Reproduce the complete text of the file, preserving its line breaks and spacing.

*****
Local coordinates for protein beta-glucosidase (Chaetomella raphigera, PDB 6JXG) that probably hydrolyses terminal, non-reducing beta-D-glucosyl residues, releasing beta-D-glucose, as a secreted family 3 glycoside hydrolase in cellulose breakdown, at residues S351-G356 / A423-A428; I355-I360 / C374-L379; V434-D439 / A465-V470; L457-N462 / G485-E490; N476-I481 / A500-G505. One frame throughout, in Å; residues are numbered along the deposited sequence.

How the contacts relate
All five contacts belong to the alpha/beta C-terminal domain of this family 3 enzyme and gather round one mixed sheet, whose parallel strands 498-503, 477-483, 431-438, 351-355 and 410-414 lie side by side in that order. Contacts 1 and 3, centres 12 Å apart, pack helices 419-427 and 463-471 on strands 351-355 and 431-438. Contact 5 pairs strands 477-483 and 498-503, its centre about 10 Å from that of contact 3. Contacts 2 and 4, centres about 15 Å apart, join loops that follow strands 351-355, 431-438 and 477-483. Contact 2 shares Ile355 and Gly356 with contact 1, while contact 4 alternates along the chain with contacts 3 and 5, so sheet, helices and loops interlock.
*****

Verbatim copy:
Local coordinates for protein beta-glucosidase (Chaetomella raphigera, PDB 6JXG) that probably hydrolyses terminal, non-reducing beta-D-glucosyl residues, releasing beta-D-glucose, as a secreted family 3 glycoside hydrolase in cellulose breakdown, at residues S351-G356 / A423-A428; I355-I360 / C374-L379; V434-D439 / A465-V470; L457-N462 / G485-E490; N476-I481 / A500-G505. One frame throughout, in Å; residues are numbered along the deposited sequence.

How the contacts relate
All five contacts belong to the alpha/beta C-terminal domain of this family 3 enzyme and gather round one mixed sheet, whose parallel strands 498-503, 477-483, 431-438, 351-355 and 410-414 lie side by side in that order. Contacts 1 and 3, centres 12 Å apart, pack helices 419-427 and 463-471 on strands 351-355 and 431-438. Contact 5 pairs strands 477-483 and 498-503, its centre about 10 Å from that of contact 3. Contacts 2 and 4, centres about 15 Å apart, join loops that follow strands 351-355, 431-438 and 477-483. Contact 2 shares Ile355 and Gly356 with contact 1, while contact 4 alternates along the chain with contacts 3 and 5, so sheet, helices and loops interlock.